…he dropped forward and typed before he could stop himself, “In my dreams I kiss your cunt, your sweet wet cunt. In my thoughts I make love to you all day long.”

It is at this point in the novel that the plot is stirred, the storm confirmed. You are not reading Pride and Prejudice, it seemed to say, where ladies and gentlemen spend almost a whole book in an emotional deadlock. In this story, women smoke, men are untrustworthy, and lives are ruined.

This is how Atonement sets-up its exploration of the burdens and complexities of growing up. Through the consequences of Briony’s misinterpretations and misplaced intentions, the novel waxes poetic on lost time and on a love that could have been. What keeps Atonement‘s take on this cliched plot element fresh is in how it gives context to the characters’ hopes and longings. For our lovers, there is the shadow of WWII hanging over them, around which they build their dreams and plans of being together. For Briony, that dread feeling of guilt never leaves and strengthens over time, which leads to her reveal, her act of atonement.

The years where Briony ages is obscured from the reader but her transformation, her growing up, is fleshed out well for the readers to follow. Taken plainly, the bulk of this work is not in how Briony atones for her faults but in how she grows the backbone to take responsibility of her mistakes.

“Growing up,” he echoed. When he raised his voice she jumped. “Goddamnit! You’re eighteen. How much growing up do you need to do? There are soldiers dying in the field at eighteen. Old enough to be left to die on the roads. Did you know that?”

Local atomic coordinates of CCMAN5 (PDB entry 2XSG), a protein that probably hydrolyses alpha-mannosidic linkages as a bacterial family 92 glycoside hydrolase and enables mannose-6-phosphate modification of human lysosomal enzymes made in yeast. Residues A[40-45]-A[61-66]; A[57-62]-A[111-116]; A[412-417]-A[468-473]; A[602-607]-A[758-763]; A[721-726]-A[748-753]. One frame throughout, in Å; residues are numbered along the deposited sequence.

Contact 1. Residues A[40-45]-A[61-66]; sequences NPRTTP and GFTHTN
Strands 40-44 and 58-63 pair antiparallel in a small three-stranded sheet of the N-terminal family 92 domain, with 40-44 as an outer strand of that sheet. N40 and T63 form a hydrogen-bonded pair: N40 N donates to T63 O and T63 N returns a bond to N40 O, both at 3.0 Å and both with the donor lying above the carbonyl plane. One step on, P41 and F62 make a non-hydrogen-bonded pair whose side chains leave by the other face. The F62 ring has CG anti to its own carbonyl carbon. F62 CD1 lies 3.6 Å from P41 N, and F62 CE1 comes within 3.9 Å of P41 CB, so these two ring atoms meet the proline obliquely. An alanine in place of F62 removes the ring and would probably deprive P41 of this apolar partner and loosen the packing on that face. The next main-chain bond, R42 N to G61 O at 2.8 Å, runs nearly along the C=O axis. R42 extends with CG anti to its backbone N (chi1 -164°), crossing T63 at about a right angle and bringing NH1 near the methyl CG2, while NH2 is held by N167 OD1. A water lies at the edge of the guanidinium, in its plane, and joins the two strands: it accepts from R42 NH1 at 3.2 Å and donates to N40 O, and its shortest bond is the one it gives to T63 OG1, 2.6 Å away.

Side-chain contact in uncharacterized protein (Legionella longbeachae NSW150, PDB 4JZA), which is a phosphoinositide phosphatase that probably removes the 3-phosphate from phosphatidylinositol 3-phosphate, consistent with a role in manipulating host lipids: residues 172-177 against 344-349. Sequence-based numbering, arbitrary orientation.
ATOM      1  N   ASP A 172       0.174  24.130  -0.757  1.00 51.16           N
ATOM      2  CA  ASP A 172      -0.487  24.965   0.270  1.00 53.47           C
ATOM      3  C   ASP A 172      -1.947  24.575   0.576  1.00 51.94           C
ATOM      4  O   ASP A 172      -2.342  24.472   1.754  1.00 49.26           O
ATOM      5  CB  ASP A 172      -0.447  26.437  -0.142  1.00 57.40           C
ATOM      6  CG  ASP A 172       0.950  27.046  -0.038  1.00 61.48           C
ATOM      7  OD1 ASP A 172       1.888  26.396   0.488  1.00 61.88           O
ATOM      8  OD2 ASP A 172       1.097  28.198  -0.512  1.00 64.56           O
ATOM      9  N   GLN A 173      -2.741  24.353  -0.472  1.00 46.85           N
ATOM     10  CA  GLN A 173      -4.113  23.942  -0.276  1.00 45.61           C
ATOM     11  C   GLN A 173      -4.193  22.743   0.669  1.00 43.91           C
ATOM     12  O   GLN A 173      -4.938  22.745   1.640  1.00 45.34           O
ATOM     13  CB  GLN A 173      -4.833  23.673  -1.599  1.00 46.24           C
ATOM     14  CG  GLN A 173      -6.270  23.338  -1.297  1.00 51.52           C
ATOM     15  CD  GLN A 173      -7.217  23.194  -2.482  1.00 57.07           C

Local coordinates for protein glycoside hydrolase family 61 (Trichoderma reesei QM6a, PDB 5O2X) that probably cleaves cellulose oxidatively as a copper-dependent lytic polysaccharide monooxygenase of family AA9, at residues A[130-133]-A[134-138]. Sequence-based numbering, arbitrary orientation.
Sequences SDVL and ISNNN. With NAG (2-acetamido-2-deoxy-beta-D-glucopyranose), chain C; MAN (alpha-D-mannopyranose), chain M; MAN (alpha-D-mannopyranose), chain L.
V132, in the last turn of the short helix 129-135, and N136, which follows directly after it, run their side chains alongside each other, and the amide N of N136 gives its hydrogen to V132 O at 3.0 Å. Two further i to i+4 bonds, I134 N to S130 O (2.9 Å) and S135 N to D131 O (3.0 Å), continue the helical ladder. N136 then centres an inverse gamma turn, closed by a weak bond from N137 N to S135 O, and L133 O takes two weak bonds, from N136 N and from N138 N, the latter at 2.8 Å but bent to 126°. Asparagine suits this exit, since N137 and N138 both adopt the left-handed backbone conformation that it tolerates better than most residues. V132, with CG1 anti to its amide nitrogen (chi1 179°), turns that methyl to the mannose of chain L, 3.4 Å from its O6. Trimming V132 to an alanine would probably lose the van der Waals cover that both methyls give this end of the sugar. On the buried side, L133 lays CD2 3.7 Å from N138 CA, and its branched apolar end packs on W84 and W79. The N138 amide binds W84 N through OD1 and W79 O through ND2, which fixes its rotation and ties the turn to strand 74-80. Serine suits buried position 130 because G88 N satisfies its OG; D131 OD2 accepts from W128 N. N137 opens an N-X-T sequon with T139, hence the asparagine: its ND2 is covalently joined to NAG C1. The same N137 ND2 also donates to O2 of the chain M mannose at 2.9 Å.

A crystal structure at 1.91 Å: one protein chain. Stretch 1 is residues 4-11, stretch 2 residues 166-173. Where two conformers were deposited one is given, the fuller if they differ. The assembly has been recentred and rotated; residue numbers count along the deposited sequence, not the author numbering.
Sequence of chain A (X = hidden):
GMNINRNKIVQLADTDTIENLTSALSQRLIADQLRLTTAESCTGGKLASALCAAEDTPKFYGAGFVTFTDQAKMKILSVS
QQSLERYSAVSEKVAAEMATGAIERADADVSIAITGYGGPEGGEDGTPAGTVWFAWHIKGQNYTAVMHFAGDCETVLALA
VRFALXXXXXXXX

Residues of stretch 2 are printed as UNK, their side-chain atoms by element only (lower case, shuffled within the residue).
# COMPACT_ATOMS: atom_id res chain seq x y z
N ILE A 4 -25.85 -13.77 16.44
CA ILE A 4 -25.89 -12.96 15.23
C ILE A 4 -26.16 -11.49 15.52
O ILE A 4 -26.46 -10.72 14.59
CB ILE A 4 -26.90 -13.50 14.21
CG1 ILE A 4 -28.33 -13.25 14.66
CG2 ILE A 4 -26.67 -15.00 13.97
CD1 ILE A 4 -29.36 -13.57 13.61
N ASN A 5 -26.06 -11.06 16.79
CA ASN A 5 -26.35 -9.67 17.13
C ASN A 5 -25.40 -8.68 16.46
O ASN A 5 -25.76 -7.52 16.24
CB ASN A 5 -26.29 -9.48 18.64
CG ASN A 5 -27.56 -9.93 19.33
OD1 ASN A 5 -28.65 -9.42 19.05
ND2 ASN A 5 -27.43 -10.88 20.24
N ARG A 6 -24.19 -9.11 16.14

As someone who has, on multiple occasions, tried to spin up a story, I cannot help but admire Ian McEwan’s mastery of words (and, consequently, Joe Wright et. al.’s visual language). I am delighted to report that this is one of the books whose opening I’ve found to take me in at once, a sequence which was repeated well in the opening montage of the film.

McEwan also has that gift of voicing his character’s inner thoughts so well. It is what fleshes them out, what makes them real and tangible. His descriptions of Briony’s initial attempts at writing, her reactions upon her initial encounter with the aforementioned “c” word, places her so well as a kid. Later on, McEwan treats us with Robbie’s exhausted thoughts while walking a war-torn France. And then of course, there is Briony’s own experience in the war, a part of her growing up as much as her crime is.

All those praises said, I still think that Briony’s reveal is better handled as a visual experience. I may be biased, having seen the film first, but I can’t help but think that the way Briony’s reveal is done in the book would require a bit of experience with authors and the way they sign introductions, the extra leaves of their publications. It is not something which even most well-read people would’ve understood at once; I admit that, when I reached that point, it still took me a few moments to realize how the reveal was handled, and I have seen the film at that. Had I not seen the film, I think it will take me the first few pages of the succeeding part to realize what just happened. Not that I have a better suggestion in how this bit could be handled in the book.

Take the book, take the film, it does not matter. I think both works are sufficient to convince anyone that an atonement is an act that requires as much gravity as any act concerned with a heartfelt emotion.

Did she really think that she could hide … and drown her guilt in a stream—three streams!—of consciousness? … Everything she did not wish to confront was also missing from her novella … It was not the backbone of a story that she lacked. It was backbone.